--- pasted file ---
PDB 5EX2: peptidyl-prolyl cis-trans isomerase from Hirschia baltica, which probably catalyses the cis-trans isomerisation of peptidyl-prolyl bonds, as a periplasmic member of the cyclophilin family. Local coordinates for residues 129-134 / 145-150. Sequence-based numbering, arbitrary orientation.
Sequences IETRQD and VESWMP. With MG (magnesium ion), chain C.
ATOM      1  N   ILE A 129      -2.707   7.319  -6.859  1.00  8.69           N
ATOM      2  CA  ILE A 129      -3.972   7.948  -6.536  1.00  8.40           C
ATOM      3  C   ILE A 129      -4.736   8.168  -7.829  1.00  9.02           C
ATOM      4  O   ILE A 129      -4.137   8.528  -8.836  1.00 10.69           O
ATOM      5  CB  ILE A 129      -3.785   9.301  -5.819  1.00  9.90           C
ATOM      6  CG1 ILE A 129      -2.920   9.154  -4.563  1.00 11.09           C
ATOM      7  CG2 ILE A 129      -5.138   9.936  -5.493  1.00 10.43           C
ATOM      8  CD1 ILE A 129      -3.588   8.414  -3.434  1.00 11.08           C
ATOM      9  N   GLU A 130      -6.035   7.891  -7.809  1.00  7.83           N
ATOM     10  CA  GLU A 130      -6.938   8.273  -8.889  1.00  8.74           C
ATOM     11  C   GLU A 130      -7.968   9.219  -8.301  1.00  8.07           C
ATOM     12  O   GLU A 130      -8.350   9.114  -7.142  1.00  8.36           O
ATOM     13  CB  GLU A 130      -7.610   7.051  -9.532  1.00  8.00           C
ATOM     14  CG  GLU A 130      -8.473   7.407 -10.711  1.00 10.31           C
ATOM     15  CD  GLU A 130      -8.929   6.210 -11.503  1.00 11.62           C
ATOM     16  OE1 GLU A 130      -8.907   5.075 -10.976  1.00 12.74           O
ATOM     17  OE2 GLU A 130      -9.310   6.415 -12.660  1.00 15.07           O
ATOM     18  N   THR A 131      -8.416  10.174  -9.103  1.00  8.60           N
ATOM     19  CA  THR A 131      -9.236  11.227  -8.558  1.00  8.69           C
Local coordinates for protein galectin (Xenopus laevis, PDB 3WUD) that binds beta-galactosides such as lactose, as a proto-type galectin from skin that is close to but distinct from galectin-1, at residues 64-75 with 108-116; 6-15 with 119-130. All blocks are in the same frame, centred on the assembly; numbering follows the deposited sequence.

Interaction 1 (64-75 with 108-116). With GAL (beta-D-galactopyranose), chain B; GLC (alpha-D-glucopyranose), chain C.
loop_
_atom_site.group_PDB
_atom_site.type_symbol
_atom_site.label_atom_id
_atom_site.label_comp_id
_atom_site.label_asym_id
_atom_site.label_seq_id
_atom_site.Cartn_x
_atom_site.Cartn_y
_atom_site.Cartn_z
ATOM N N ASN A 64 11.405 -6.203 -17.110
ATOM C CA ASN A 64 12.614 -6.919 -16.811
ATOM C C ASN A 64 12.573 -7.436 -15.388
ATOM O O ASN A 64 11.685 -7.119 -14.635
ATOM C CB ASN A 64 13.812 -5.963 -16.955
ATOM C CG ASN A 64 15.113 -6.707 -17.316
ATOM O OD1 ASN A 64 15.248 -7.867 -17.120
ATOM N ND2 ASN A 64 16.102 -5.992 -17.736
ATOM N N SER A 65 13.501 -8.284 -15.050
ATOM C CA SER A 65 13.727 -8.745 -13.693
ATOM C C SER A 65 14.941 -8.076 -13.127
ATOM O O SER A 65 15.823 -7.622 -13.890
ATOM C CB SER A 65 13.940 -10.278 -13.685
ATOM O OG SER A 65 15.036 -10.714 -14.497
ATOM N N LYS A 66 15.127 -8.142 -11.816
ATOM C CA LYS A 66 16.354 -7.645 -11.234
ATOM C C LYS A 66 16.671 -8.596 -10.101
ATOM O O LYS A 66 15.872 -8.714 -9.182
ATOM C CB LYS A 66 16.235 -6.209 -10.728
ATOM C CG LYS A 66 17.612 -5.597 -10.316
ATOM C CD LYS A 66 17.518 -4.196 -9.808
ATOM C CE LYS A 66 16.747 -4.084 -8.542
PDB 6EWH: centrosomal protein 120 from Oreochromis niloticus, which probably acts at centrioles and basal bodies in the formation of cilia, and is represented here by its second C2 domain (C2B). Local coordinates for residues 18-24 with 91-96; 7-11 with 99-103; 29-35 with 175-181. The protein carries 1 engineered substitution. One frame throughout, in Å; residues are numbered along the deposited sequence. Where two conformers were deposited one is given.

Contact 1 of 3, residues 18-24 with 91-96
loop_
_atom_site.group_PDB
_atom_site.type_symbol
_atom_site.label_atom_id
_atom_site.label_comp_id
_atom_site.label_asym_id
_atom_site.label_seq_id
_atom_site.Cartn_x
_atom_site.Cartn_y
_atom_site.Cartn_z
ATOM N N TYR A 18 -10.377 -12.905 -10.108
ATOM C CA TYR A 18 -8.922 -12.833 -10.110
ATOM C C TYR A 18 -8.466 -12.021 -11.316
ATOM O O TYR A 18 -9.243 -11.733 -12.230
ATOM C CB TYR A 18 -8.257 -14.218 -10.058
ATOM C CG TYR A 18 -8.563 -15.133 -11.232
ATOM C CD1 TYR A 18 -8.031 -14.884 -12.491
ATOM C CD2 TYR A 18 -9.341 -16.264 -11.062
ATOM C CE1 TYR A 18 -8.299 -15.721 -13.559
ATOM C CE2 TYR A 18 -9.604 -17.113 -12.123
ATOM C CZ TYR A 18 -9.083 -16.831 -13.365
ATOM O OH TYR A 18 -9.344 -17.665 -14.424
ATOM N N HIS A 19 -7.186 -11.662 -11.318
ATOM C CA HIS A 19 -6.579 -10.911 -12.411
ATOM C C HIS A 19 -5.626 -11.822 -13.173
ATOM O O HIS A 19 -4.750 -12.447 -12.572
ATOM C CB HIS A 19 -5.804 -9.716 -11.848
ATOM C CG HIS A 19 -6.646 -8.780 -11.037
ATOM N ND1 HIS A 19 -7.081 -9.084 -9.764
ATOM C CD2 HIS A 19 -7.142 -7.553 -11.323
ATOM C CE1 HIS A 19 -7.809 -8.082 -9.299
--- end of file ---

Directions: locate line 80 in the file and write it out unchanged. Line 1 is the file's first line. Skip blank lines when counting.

ATOM N N HIS A 19 -7.186 -11.662 -11.318